A limited divorce gives couples more time to discuss and divide their assets. This divorce process is not allowed in some states because it is very similar to that of a legal separation. Under a limited divorce, each party is required to live at different locations and they are not allowed to have sexual relations with each other or anyone else. A limited divorce is granted in order for couples to come to an agreement on finances, property, alimony, and custody over the children.

With these brief overviews of four types of divorce, you will have a starting point for when you begin to do more research on your own. There is a lot more information out there that pertains to each of these types of divorces. Each bit of information will bring you closer to deciding which type of divorce is going to be best for you and the new life you will embark on once it is filed and said and done.

The Subtleties Reveal the Big Picture: 5 Symptoms to Be on the Lookout for If You Want to Save Your Elders from Abuse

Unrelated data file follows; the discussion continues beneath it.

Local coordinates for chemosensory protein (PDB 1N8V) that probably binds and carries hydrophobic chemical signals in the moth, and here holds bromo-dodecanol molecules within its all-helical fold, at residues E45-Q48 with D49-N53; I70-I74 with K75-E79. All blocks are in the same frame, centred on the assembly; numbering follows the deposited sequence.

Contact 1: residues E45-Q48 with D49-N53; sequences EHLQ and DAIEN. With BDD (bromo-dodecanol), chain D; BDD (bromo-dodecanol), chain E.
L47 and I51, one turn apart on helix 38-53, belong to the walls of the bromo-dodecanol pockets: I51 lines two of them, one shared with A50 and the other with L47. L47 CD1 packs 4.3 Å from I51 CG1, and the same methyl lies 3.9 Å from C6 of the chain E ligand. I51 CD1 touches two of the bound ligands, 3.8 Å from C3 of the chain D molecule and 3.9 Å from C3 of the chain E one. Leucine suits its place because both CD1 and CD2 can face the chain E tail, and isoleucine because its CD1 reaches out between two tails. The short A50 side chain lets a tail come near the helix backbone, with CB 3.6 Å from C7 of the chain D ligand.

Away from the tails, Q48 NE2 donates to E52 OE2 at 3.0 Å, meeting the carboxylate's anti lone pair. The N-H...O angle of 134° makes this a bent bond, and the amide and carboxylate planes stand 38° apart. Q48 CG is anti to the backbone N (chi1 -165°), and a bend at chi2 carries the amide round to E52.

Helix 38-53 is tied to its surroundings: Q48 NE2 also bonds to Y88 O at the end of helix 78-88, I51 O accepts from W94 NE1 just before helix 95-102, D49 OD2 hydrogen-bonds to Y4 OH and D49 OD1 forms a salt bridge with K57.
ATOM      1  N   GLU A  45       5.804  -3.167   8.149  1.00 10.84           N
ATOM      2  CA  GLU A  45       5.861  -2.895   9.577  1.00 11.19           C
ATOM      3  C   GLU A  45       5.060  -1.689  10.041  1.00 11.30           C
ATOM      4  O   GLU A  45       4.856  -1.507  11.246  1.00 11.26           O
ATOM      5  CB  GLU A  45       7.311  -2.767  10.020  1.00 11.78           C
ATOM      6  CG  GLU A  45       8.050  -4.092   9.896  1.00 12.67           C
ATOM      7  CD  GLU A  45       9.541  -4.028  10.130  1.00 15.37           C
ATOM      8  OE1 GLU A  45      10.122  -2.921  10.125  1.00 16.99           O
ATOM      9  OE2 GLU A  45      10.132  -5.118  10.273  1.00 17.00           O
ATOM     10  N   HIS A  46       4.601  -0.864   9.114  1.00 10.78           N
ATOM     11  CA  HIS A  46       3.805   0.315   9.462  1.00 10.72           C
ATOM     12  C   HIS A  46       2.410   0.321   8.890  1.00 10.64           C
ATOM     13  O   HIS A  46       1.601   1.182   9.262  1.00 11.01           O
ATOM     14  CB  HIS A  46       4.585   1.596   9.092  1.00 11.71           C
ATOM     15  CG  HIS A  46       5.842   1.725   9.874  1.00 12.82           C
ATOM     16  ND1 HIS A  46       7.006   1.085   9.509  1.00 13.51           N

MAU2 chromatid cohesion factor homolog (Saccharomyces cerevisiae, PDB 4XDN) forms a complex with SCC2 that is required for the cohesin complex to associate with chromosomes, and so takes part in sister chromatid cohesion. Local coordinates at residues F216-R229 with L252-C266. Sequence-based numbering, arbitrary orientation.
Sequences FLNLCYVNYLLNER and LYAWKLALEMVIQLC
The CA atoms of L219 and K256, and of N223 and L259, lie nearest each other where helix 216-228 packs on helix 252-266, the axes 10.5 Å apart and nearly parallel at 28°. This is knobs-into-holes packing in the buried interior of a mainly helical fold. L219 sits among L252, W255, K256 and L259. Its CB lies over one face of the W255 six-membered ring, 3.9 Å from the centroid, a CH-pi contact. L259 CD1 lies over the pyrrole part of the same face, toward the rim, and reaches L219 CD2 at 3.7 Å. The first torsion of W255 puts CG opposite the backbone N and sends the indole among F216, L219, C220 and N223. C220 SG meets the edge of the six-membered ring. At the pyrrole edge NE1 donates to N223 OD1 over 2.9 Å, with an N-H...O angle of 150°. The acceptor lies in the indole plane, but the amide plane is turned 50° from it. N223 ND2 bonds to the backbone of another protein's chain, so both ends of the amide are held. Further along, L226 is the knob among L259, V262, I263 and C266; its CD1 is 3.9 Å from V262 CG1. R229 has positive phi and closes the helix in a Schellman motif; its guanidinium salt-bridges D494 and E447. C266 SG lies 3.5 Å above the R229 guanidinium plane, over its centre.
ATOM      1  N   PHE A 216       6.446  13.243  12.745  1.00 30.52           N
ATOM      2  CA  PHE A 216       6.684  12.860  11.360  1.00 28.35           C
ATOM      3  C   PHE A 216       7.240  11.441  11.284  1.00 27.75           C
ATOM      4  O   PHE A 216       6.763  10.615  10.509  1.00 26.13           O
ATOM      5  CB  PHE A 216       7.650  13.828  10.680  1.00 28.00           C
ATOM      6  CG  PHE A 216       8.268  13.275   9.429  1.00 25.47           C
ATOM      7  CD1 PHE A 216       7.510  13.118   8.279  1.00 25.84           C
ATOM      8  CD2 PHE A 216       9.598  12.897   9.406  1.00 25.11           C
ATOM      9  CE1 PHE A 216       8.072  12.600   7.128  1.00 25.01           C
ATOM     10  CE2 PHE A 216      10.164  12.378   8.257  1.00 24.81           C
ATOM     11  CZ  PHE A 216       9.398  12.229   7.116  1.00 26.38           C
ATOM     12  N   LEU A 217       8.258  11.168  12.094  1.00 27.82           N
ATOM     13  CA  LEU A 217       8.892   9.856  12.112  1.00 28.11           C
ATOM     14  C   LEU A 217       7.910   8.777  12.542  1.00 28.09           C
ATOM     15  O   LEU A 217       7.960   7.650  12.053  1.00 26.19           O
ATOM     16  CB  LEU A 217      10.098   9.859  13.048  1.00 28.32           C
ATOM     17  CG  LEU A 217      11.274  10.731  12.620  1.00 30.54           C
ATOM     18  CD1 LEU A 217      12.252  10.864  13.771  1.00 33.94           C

We can’t always keep an eye on our elderly loved ones. Sometimes we leave them in the care of other relatives or take them to a nursing home. We hope that they will receive the best of care but sometimes they don’t. Sometimes they are neglected or physically, sexually, psychologically or even financially abused. Statistics from nationalhomeabuseguide.org show that in excess of 40 percent of nursing home residents have reported abuse.

If an elderly relative reports abuse, you should consult an attorney who handles elderly abuse claims . However, like many victims, elderly people are often reluctant to speak up. That’s why you need to know the signs of abuse so you can get help for your relative when necessary. Let’s go into more detail about the varying types of elder abuse and their signs.

Physical abuse

Physical abuse involves any behavior that causes bodily harm. It includes kicking, hitting or burning the individual or tying them to their bed or wheelchair. If your elderly loved one has been physically abused, you may notice visible injuries. You should look out for burns, cuts or unexplained bleeding, sprains or fractures and recurring injuries. The individual may refuse to see a doctor about these issues.

Sexual abuse